DaPeCa5 - obesity at the time of diagnosis does not predict poor cancer-specific survival in patients with penile squamous cell carcinoma - a Danish National study.

Conflicting data on the prognostic significance of obesity in penile cancer have been presented in recent years.

The objective of this study was to investigate obesity as a prognostic factor in patients with penile squamous cell carcinoma (pSCC) in a large national Danish cohort. Furthermore we aimed to compare the BMI of pSCC patients to a large age-matched cohort of healthy men.

We evaluated 429 patients with invasive pSCC from a national retrospective penile cancer cohort and defined a body mass index (BMI) at 30 kg/m2 as obese. Furthermore, we considered if a fitted model for BMI and mortality could define a critical BMI tipping point for increasing mortality by the means of BMI categories of 1 kg/m2 width. We compared 29 pSCC patients with reported unintended weight loss at diagnosis to 400 with no reported weight loss. Cox regression with 95% confidence intervals was used for penile cancer-specific survival analysis. The comparison between 325 age-matched pSCC patients and 11,238 healthy men from an existing contemporary health database was done by nonparametric tests.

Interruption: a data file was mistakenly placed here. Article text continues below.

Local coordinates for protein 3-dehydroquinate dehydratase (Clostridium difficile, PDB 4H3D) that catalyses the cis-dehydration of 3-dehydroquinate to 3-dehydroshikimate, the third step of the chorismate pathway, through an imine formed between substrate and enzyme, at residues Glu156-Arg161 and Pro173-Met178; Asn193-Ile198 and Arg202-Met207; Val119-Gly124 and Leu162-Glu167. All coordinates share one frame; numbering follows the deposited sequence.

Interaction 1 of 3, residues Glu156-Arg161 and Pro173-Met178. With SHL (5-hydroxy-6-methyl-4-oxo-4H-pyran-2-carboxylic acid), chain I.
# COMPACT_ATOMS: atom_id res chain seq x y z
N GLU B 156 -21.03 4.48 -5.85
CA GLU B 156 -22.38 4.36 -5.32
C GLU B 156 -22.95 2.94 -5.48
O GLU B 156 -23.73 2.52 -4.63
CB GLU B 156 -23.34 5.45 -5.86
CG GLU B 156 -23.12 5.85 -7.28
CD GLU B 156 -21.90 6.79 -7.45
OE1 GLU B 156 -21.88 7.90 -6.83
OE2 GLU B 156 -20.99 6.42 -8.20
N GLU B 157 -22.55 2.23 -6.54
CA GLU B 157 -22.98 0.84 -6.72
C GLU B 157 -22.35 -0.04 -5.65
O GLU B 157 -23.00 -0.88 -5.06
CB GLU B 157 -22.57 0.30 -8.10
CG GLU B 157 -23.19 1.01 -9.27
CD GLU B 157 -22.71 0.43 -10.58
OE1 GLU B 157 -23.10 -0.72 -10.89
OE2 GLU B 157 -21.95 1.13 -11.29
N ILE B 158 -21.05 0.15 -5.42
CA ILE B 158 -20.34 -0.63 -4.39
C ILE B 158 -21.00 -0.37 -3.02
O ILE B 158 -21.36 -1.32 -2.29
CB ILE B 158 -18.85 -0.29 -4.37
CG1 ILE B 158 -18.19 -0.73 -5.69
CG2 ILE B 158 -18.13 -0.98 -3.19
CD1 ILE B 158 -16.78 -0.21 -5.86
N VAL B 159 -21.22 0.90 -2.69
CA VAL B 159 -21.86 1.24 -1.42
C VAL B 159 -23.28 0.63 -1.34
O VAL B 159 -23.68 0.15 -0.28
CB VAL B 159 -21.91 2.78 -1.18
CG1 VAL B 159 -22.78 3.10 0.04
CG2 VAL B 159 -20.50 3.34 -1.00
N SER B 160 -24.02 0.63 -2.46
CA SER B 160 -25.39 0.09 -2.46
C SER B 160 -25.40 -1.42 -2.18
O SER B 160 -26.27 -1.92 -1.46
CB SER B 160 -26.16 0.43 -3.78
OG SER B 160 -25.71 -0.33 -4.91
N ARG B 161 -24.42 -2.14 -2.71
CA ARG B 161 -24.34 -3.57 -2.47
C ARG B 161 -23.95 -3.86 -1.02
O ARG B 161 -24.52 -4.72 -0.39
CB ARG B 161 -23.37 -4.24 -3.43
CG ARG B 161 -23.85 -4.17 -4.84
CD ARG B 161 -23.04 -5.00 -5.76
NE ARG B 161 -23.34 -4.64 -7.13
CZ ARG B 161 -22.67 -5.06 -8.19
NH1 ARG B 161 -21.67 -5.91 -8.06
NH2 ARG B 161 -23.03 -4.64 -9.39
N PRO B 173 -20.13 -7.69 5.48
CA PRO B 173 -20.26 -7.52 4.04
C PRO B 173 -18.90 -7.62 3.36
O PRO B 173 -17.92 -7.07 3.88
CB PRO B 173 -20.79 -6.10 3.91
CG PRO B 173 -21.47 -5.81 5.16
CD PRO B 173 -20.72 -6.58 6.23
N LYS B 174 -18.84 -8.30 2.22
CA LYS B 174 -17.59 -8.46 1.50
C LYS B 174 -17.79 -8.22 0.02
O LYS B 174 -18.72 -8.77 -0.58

There was no difference in cancer specific survival between patients with a BMI below and above 30 kg/m2, cox hazard ratio (HR) 0.74 (0.47-1.18), p = .20, but 37 kg/m2 was a tipping point for increasing mortality, HR = 2.10 (1.06-4.18), p = .035. Unintentional weight loss prior to diagnosis significantly predicted worse cancer specific outcome, cox hazard ratio 6.0 (3.5-10.0), p < 001 and cox hazard ratio adjusted for American Joint Committee of Cancer (AJCC)-stage at 1.8 (1.1-3.1), p = .03. Age-matched pSCC patients had a significantly higher BMI than healthy males, 28.4 ± 5.5 kg/m2 vs. 26.2 ± 3.6 kg/m2, p < .0001 and were more likely to smoke, p < .0001, and report alcohol intakes over 14 units/week, p < .0001.

In this Danish cohort, BMI above 30 kg/m2 at diagnosis does not affect prognosis, but BMI at and above 37 kg/m2 at diagnosis predicts poor prognosis. Unintentional weight loss is a predictor of high stage and poor prognosis. PSCC patients have a significantly higher BMI than age-matched healthy males.

Scandinavian journal of urology. 2020 Aug 10 [Epub ahead of print]

Jakob Kristian Jakobsen, Dennis Kortsen, Jørgen Bjerggaard Jensen

Department of Urology, Aarhus University Hospital, Aarhus, Denmark.